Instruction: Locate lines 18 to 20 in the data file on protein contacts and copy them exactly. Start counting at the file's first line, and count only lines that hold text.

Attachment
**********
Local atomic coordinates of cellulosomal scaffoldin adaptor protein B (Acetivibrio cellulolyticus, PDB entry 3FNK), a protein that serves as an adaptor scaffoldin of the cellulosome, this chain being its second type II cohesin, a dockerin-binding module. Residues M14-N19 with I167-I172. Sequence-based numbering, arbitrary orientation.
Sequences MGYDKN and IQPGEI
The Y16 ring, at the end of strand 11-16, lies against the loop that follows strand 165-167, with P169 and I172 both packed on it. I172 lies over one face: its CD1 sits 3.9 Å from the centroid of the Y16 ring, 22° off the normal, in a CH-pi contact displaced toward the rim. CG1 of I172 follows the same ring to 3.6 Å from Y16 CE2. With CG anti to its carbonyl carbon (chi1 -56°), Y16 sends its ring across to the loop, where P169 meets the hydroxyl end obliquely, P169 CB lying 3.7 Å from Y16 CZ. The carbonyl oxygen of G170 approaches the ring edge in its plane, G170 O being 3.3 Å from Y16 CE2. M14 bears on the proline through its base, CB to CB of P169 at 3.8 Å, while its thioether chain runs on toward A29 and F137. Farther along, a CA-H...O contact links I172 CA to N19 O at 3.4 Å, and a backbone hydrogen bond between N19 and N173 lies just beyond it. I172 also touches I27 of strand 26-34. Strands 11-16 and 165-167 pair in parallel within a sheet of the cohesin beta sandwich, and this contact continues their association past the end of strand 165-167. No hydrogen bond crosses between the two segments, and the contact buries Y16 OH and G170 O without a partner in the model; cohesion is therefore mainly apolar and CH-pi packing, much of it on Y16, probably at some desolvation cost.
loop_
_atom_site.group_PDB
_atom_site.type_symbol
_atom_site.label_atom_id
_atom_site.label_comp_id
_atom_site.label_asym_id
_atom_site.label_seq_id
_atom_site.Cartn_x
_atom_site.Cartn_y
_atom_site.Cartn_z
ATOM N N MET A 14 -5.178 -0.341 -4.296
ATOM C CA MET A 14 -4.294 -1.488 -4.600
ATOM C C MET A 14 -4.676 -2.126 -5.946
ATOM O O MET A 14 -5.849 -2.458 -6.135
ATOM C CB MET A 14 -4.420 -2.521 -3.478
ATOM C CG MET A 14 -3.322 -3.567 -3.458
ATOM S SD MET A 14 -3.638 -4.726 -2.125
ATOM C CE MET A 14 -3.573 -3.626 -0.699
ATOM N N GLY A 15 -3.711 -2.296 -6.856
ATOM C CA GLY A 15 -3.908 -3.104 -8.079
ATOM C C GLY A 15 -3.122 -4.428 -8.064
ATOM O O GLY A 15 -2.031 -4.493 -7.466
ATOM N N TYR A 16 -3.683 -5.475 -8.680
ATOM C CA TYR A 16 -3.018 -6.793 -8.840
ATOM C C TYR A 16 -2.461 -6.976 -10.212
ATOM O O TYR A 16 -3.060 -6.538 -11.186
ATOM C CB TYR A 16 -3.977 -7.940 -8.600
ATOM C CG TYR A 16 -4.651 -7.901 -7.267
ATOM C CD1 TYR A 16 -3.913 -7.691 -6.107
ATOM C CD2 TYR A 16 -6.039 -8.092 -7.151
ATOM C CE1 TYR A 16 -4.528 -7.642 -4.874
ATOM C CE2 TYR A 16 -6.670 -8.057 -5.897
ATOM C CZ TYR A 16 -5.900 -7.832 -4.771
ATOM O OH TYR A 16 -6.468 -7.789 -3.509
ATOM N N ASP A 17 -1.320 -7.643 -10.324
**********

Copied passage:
ATOM C CB MET A 14 -4.420 -2.521 -3.478
ATOM C CG MET A 14 -3.322 -3.567 -3.458
ATOM S SD MET A 14 -3.638 -4.726 -2.125